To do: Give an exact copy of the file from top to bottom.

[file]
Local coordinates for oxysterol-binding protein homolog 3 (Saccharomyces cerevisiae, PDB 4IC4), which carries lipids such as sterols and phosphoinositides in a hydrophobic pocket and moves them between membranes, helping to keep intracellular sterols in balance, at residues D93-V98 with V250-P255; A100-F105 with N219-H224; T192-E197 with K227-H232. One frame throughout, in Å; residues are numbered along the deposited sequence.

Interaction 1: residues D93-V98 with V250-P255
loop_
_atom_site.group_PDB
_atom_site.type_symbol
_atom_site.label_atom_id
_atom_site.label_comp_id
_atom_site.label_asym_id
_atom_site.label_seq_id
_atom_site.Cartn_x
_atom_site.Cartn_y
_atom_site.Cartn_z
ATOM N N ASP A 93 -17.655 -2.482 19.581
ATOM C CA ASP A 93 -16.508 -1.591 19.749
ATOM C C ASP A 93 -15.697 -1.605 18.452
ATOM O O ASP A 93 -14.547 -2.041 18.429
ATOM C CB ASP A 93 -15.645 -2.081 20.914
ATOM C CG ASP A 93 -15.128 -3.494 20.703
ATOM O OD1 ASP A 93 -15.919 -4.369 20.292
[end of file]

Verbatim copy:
Local coordinates for oxysterol-binding protein homolog 3 (Saccharomyces cerevisiae, PDB 4IC4), which carries lipids such as sterols and phosphoinositides in a hydrophobic pocket and moves them between membranes, helping to keep intracellular sterols in balance, at residues D93-V98 with V250-P255; A100-F105 with N219-H224; T192-E197 with K227-H232. One frame throughout, in Å; residues are numbered along the deposited sequence.

Interaction 1: residues D93-V98 with V250-P255
loop_
_atom_site.group_PDB
_atom_site.type_symbol
_atom_site.label_atom_id
_atom_site.label_comp_id
_atom_site.label_asym_id
_atom_site.label_seq_id
_atom_site.Cartn_x
_atom_site.Cartn_y
_atom_site.Cartn_z
ATOM N N ASP A 93 -17.655 -2.482 19.581
ATOM C CA ASP A 93 -16.508 -1.591 19.749
ATOM C C ASP A 93 -15.697 -1.605 18.452
ATOM O O ASP A 93 -14.547 -2.041 18.429
ATOM C CB ASP A 93 -15.645 -2.081 20.914
ATOM C CG ASP A 93 -15.128 -3.494 20.703
ATOM O OD1 ASP A 93 -15.919 -4.369 20.292